Cohen-Mansfield, J. and Werner, P. (1997). Typology of disruptive vocalizations in older persons suffering from dementia. International Journal of Geriatric Psychiatry 12 (11): 1079–1091.;2-P
Cohen-Mansfield, J., Werner, P. and Hammerschmidt, K. (2001). Acoustic properties of vocally disruptive behaviors in the nursing home. Gerontology 49 (3): 161–167.
Downs, M., Clare, L. and MacKenzie, J. (2006). Understandings of dementia: Exploratory models and their implications for the person with dementia and therapeutic effort. In J. C. Hughes, J. Louw and S. R. Sabat (eds) Dementia: Mind, Meaning and the Person 235–258. Oxford: Oxford University Press.
Goffman, E. (1967). Interaction Ritual. Essays on Face-to-Face Behavior. New York: Doubleday.
Goffman, E. (1981). Forms of Talk. Philadelphia: University of Pennsylvania Press.
Goodwin, C. (1981). Conversational Organization: Interaction between Speakers and Hearers. New York: Academic Press.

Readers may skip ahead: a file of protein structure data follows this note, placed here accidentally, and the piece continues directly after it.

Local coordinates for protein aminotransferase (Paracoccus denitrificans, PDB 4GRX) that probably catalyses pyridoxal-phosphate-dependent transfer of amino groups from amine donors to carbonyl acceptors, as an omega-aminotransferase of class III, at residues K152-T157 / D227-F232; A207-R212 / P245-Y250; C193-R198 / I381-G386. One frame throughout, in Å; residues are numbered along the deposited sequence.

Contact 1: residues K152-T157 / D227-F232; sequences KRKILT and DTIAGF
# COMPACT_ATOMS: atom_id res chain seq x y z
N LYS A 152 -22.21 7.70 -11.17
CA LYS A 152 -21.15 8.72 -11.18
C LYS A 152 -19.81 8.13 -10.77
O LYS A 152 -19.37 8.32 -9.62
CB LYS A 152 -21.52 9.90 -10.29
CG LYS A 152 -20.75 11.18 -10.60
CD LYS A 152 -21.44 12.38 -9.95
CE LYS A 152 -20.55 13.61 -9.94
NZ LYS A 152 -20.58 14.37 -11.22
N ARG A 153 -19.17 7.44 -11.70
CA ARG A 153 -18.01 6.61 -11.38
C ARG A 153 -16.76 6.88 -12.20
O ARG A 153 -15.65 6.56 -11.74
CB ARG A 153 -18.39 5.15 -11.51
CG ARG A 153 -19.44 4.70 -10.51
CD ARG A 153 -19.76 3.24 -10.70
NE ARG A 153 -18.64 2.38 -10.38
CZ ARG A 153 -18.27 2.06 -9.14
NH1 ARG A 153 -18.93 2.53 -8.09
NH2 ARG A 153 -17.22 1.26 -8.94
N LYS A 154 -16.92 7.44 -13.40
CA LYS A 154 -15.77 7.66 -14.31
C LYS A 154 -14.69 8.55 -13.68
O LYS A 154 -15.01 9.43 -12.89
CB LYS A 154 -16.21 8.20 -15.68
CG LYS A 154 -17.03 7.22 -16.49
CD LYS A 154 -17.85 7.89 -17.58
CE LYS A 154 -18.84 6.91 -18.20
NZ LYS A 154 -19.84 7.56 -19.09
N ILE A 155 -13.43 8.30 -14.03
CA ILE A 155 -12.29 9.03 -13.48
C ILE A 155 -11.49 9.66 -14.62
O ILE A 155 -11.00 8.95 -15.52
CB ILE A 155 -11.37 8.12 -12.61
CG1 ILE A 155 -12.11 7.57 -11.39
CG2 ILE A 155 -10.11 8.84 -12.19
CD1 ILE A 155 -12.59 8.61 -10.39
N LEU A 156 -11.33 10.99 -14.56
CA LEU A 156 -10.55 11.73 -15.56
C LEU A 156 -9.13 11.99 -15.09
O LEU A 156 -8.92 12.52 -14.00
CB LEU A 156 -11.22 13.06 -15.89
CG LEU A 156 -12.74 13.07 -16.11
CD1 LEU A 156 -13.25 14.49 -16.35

Goodwin, C., Goodwin, M. H. and Olsher, D. (2002). Producing sense with nonsense syllables: Turn and sequence in the conversations of a man with severe aphasia. In B. Fox, C. Ford and S. Thompson (eds) Language of Turn and Sequence 56–80. Oxford: Oxford University Press.
Hallberg, I. R. and Norberg, A. (1990). Staff’s interpretation of the experience behind vocally disruptive behavior in severely demented patients and their feelings about it. International Journal of Aging and Human Development 31 (4): 295–305.
Hamilton, H. E. (1994). Conversations with an Alzheimer's Patient. An Interactional Sociolinguistic Study. New York: Cambridge University Press.
Hamilton, H. E. (1995). Requests for clarification as evidence of pragmatic comprehension difficulty: The case of Alzheimer’s Disease. In R. L. Bloom, L. K. Obler, S. DeSanti and J. S. Ehrlich (eds) Discourse Analysis and Applications. Studies in Adult Clinical Populations 185–200. Hillsdale, NJ: Lawrence Erlbaum and Associates.